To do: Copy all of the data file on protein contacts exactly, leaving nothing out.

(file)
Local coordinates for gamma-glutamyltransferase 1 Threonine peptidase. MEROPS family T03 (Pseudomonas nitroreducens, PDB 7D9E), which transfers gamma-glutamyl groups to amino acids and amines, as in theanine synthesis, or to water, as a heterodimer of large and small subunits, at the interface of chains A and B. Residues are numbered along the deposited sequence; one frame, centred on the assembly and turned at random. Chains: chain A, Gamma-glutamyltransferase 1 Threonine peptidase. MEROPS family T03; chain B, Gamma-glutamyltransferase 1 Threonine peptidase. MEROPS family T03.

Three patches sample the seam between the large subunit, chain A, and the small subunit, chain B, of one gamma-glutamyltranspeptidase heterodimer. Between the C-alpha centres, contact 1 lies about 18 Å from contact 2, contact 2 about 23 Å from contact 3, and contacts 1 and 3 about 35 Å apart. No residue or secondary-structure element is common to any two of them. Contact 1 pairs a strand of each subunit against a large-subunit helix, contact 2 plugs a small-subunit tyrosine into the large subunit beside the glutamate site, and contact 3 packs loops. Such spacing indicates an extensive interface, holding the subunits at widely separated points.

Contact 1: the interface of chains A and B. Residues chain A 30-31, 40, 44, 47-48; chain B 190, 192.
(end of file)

Local coordinates for gamma-glutamyltransferase 1 Threonine peptidase. MEROPS family T03 (Pseudomonas nitroreducens, PDB 7D9E), which transfers gamma-glutamyl groups to amino acids and amines, as in theanine synthesis, or to water, as a heterodimer of large and small subunits, at the interface of chains A and B. Residues are numbered along the deposited sequence; one frame, centred on the assembly and turned at random. Chains: chain A, Gamma-glutamyltransferase 1 Threonine peptidase. MEROPS family T03; chain B, Gamma-glutamyltransferase 1 Threonine peptidase. MEROPS family T03.

Three patches sample the seam between the large subunit, chain A, and the small subunit, chain B, of one gamma-glutamyltranspeptidase heterodimer. Between the C-alpha centres, contact 1 lies about 18 Å from contact 2, contact 2 about 23 Å from contact 3, and contacts 1 and 3 about 35 Å apart. No residue or secondary-structure element is common to any two of them. Contact 1 pairs a strand of each subunit against a large-subunit helix, contact 2 plugs a small-subunit tyrosine into the large subunit beside the glutamate site, and contact 3 packs loops. Such spacing indicates an extensive interface, holding the subunits at widely separated points.

Contact 1: the interface of chains A and B. Residues chain A 30-31, 40, 44, 47-48; chain B 190, 192.